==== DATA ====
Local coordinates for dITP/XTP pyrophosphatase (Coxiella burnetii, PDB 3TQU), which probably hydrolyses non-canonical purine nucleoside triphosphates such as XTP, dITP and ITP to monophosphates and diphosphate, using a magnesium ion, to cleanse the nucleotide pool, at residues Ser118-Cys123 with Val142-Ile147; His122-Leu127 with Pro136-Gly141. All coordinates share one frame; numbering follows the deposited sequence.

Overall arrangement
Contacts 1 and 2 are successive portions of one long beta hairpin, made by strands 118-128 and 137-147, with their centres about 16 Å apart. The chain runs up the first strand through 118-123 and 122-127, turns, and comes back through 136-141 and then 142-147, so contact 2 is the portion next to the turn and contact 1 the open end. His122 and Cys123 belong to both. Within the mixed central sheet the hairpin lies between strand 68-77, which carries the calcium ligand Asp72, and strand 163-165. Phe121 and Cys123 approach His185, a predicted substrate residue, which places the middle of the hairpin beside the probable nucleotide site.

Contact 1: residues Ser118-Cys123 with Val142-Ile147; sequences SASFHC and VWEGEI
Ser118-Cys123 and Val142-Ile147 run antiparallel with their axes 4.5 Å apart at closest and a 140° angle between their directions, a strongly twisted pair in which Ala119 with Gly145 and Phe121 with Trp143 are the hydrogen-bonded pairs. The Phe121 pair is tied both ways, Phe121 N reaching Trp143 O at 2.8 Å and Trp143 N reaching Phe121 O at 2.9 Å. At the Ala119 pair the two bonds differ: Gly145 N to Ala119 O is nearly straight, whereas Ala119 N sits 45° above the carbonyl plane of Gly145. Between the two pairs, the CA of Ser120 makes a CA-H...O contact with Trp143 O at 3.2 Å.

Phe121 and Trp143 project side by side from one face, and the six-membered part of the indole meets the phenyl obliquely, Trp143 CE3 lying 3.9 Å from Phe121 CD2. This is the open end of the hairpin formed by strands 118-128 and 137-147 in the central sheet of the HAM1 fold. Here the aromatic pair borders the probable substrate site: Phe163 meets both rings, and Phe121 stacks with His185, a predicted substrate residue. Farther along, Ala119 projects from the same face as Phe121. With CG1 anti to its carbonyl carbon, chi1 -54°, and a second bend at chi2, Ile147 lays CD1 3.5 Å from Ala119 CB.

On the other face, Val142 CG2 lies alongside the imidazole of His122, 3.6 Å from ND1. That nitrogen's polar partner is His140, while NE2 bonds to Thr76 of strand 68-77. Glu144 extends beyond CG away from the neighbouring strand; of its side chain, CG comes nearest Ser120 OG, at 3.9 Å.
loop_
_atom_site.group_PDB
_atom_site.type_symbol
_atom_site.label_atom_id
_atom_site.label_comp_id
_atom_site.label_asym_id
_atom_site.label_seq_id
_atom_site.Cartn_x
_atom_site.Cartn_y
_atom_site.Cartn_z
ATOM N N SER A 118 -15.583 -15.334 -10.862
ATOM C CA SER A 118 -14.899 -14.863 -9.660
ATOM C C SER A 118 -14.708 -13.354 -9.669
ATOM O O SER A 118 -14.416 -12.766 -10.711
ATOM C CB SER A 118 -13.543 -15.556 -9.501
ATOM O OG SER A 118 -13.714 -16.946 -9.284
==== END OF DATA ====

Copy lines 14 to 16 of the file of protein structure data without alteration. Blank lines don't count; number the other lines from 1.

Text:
_atom_site.label_seq_id
_atom_site.Cartn_x
_atom_site.Cartn_y